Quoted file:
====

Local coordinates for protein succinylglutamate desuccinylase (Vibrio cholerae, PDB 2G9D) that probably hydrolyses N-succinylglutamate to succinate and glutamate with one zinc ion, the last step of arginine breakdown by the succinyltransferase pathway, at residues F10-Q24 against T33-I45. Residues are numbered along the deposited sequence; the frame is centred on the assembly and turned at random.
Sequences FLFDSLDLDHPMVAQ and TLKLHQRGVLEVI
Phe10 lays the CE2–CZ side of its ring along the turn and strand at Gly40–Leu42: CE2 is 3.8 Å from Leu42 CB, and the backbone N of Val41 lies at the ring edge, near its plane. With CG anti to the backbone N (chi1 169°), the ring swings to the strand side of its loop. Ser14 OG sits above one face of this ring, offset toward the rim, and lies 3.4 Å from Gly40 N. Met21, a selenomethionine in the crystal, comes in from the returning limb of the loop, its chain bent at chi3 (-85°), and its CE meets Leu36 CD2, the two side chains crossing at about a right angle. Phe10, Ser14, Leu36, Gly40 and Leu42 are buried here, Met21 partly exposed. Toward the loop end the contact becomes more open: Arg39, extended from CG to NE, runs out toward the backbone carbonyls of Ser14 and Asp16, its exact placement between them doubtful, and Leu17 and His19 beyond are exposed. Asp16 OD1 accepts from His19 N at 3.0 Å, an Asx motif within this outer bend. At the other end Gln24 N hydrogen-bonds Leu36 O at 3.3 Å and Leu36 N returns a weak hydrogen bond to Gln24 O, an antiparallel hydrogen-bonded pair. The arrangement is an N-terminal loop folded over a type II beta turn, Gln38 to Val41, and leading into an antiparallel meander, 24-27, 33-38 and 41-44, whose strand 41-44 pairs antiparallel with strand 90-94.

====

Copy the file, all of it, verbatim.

Local coordinates for protein succinylglutamate desuccinylase (Vibrio cholerae, PDB 2G9D) that probably hydrolyses N-succinylglutamate to succinate and glutamate with one zinc ion, the last step of arginine breakdown by the succinyltransferase pathway, at residues F10-Q24 against T33-I45. Residues are numbered along the deposited sequence; the frame is centred on the assembly and turned at random.
Sequences FLFDSLDLDHPMVAQ and TLKLHQRGVLEVI
Phe10 lays the CE2–CZ side of its ring along the turn and strand at Gly40–Leu42: CE2 is 3.8 Å from Leu42 CB, and the backbone N of Val41 lies at the ring edge, near its plane. With CG anti to the backbone N (chi1 169°), the ring swings to the strand side of its loop. Ser14 OG sits above one face of this ring, offset toward the rim, and lies 3.4 Å from Gly40 N. Met21, a selenomethionine in the crystal, comes in from the returning limb of the loop, its chain bent at chi3 (-85°), and its CE meets Leu36 CD2, the two side chains crossing at about a right angle. Phe10, Ser14, Leu36, Gly40 and Leu42 are buried here, Met21 partly exposed. Toward the loop end the contact becomes more open: Arg39, extended from CG to NE, runs out toward the backbone carbonyls of Ser14 and Asp16, its exact placement between them doubtful, and Leu17 and His19 beyond are exposed. Asp16 OD1 accepts from His19 N at 3.0 Å, an Asx motif within this outer bend. At the other end Gln24 N hydrogen-bonds Leu36 O at 3.3 Å and Leu36 N returns a weak hydrogen bond to Gln24 O, an antiparallel hydrogen-bonded pair. The arrangement is an N-terminal loop folded over a type II beta turn, Gln38 to Val41, and leading into an antiparallel meander, 24-27, 33-38 and 41-44, whose strand 41-44 pairs antiparallel with strand 90-94.